Co.Design

A Tufte-Inspired App That Visualizes The Twittersphere

Information clutter is a serious problem for Twitter. So why do they want to stop developers from solving it?

You have 345 unread tweets.

As anyone who’s ever seen that dreaded tally knows, Twitter has a major problem with information overload. Keeping up with thousands of tweets, not to mention figuring out which ones are actually valuable, can feel like a life-consuming task. Twheel, an unusual new app aimed at reducing Twitter’s information clutter, solves the problem by turning your tweets into a beautifully designed map.

“At the moment, the giants of social media are trying to solve the problem of information overload by reducing the amount of information through filtering. Filtering, however, will eventually put you in a filter bubble,” write the founders of Fluid Interaction, the Finnish startup behind Twheel. “We decided to take the other route, and follow the words of Edward Tufte: ‘Information overload is not caused by the amount of information, but failures in design.’” In other words, we don’t need to reduce the amount of data--we just need to redesign it.

The team lifted a page from Tufte’s book, designing an interface based on a Coxcomb chart, which is also known as a polar area chart--originally developed by Florence Nightingale to visualize wartime fatalities. Coxcombs organize information around a radius that changes with the values, a bit like a pie chart but with slices that come in variable sizes. Open up Twheel, and you’ll find a chart that that shows you several things. The wheel organizes 30 tweets by their authors. Unread tweets appear in orange, while white bars indicate traction, or the amount of retweets generated. When you slide your thumb over a bar, the tweet appears. Things you’ve already read are left colorless. It’s a fun system, one that lessens the drudgery of scrolling.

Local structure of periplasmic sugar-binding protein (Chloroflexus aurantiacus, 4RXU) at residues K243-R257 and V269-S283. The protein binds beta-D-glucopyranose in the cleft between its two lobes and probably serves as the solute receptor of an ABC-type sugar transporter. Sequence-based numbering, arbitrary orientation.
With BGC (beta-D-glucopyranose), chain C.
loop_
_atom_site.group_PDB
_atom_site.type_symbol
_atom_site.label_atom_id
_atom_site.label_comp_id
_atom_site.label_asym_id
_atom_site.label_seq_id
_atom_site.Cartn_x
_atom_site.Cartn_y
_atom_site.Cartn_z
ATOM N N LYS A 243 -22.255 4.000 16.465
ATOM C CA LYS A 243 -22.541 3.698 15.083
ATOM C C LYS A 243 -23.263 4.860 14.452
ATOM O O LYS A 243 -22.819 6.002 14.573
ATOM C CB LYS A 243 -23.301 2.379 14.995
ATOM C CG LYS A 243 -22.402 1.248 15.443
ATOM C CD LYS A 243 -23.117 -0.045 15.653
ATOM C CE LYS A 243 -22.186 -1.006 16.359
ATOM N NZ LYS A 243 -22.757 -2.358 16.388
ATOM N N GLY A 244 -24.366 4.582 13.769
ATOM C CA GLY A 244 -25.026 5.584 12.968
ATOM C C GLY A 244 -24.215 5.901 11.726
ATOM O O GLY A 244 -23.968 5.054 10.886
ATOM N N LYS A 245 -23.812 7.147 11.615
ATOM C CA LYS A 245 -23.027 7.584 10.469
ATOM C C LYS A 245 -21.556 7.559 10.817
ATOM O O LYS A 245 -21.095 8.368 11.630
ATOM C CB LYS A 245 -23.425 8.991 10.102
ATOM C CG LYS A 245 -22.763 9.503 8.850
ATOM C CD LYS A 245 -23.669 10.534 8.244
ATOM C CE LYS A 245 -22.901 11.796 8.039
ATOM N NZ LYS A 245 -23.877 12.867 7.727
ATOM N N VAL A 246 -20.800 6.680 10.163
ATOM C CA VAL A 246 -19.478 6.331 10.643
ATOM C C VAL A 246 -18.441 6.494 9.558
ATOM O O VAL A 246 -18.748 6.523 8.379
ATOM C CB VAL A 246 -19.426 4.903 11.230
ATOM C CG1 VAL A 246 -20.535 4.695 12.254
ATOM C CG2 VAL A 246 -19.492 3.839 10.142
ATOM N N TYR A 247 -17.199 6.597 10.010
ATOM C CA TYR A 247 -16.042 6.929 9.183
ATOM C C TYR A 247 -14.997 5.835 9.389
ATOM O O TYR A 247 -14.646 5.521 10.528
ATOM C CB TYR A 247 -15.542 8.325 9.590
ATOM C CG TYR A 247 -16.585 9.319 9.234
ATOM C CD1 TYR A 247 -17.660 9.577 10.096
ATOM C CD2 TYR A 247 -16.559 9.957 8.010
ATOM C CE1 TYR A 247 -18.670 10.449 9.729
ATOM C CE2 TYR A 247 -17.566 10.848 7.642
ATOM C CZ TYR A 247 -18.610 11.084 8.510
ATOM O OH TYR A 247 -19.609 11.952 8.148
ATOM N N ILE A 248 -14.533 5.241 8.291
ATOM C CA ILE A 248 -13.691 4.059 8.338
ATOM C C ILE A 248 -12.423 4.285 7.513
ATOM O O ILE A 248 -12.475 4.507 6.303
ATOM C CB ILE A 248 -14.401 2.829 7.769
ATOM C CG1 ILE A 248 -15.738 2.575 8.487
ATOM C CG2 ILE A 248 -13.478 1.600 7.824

CEO Kalle Määttä believes that UI could benefit from a strong dose of science. His team is applying neurological principles to interface design, basing functionality on evidence of how our brains consume and interpret data. “Two of our founders have an extensive background in cognitive and HCI research,” he tells Co.Design. “We’ve integrated a lot of that knowledge, including studies on visual perception, eye tracking, reading, memory, mental models, human motor performance, and human-computer interaction into the development of Twheel.”

But Twheel is raising some eyebrows over at Venture Beat, who call the app “utterly doomed.” Jolie O’Dell points out that Twitter is putting pressure developers to stop building third-party clients, warning of changes in their open API policy. When asked about the looming changes, Määttä says that Twitter is shooting itself in the foot. “The continuing threat of keeping the third party developers unaware of how Twitter is going to change their policy is not beneficial for anybody,” he says. “Can they afford it? This would just inspire the creation of the future company, like app.net, that will eventually kill Twitter.”

For Määttä, Twheel is just the beginning. He has plans to apply his team’s dynamic Coxcomb wheel to other interfaces, too. Still, he points to Occupy Twitter, an online petition created by the CEO of Bottlenose to keep Twitter’s ecosystem open to developers. Check it out here.

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4 Comments

  • hans.gerwitz

    Coxcomb and other polar-coordinate charts are only appropriate for measurement axes, ideally cyclical. As far as I can tell in Twheel, the polar "axis" is a completely arbitrary set of discrete items (authors). Grouping tweets by author and arranging them this way is only justified because it looks like a pretty flower. Oh, and I guess spinning your finger around is less "drudgery" than scrolling a list.

    I do not believe Tufte will approve.

  • tcliff1

    Twitter sucks. Why? Because too much information is a bad thing. Who can seriously keep up with it unless you devote your life to it. I like the idea of this app and will gladly give it a try.